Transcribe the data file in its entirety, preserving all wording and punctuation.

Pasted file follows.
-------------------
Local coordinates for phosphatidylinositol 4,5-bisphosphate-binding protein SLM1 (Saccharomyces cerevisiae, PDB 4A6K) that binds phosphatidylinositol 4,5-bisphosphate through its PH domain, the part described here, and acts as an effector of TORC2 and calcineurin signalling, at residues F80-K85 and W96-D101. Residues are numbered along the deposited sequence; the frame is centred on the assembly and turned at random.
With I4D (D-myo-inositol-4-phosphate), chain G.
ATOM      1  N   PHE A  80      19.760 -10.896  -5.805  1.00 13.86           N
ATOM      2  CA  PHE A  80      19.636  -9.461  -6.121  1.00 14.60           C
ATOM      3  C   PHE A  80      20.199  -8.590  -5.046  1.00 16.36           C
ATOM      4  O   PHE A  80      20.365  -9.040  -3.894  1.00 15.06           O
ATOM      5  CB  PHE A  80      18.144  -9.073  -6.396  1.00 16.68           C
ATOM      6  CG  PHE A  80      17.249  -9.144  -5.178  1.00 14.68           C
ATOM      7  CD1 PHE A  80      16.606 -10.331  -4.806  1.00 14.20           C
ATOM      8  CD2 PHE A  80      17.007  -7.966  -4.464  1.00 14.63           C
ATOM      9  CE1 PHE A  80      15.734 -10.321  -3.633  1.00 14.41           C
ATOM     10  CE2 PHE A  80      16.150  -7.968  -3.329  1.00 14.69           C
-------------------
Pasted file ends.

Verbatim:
Local coordinates for phosphatidylinositol 4,5-bisphosphate-binding protein SLM1 (Saccharomyces cerevisiae, PDB 4A6K) that binds phosphatidylinositol 4,5-bisphosphate through its PH domain, the part described here, and acts as an effector of TORC2 and calcineurin signalling, at residues F80-K85 and W96-D101. Residues are numbered along the deposited sequence; the frame is centred on the assembly and turned at random.
With I4D (D-myo-inositol-4-phosphate), chain G.
ATOM      1  N   PHE A  80      19.760 -10.896  -5.805  1.00 13.86           N
ATOM      2  CA  PHE A  80      19.636  -9.461  -6.121  1.00 14.60           C
ATOM      3  C   PHE A  80      20.199  -8.590  -5.046  1.00 16.36           C
ATOM      4  O   PHE A  80      20.365  -9.040  -3.894  1.00 15.06           O
ATOM      5  CB  PHE A  80      18.144  -9.073  -6.396  1.00 16.68           C
ATOM      6  CG  PHE A  80      17.249  -9.144  -5.178  1.00 14.68           C
ATOM      7  CD1 PHE A  80      16.606 -10.331  -4.806  1.00 14.20           C
ATOM      8  CD2 PHE A  80      17.007  -7.966  -4.464  1.00 14.63           C
ATOM      9  CE1 PHE A  80      15.734 -10.321  -3.633  1.00 14.41           C
ATOM     10  CE2 PHE A  80      16.150  -7.968  -3.329  1.00 14.69           C